The molecular characteristics of dissolved organic matter (DOM) reflect both its source material and its biogeochemical history. In glacial systems, DOM characteristics might be expected to change over the course of a melt season as changes in the glacier drainage system cause the mobilization of DOM from different OM pools. To test this hypothesis we used Principal Components Analysis (PCA) of synchronous fluorescence spectra to detect and describe changes in the DOM in meltwater from a glacier system in the Coast Mountains of northern British Columbia, Canada. For most of the melt season, the dominant component of subglacially routed meltwater DOM is characterized by a tyrosine-like fluorophore. This DOM component is most likely derived from supraglacial snowmelt. During periods of high discharge, a second component of DOM is present which is humic in character and similar to DOM sampled from a nearby non-glacial stream. This DOM component is inferred to be derived from a moss-covered soil environment that has been glacially overrun. It is probably entrained into glacial melt waters when the supraglacial meltwater flux exceeds the capacity of the principal subglacial drainage channels and water floods areas of the glacier bed that are normally isolated from the subglacial drainage system. Another source of DOM also appears to be mobilized during periods of high air temperatures. It is characterized by both humic and proteinaceous fluorophores and may be derived from the drainage of supraglacial cryoconite holes.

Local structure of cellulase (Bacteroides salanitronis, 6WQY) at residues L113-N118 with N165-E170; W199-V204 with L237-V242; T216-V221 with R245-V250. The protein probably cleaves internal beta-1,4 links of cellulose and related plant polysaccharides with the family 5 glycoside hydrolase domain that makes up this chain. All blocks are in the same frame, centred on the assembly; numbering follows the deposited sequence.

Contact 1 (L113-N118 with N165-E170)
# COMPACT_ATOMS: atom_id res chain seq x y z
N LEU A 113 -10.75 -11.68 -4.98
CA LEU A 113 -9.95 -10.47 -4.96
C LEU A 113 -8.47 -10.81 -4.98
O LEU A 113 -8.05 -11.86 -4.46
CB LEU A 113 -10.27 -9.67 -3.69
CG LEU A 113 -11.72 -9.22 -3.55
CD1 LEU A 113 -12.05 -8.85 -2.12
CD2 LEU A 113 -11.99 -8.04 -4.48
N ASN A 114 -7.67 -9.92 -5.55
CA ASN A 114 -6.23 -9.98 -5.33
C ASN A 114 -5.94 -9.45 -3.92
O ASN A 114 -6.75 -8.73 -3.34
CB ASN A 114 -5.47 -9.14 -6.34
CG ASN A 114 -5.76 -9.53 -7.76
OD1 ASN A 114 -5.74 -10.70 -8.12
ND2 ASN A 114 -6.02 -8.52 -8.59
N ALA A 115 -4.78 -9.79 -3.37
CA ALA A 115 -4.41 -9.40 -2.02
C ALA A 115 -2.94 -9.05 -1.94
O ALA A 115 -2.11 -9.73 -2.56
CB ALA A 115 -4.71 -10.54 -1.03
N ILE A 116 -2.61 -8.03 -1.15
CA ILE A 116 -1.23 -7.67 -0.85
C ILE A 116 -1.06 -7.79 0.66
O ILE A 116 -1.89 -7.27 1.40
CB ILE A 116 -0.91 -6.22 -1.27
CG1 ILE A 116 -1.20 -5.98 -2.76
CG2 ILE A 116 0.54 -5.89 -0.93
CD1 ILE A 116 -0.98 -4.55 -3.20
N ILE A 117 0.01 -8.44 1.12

- Dissolved organic matter
- Outre Glacier
- Principal Components Analysis
- Synchronous fluorescence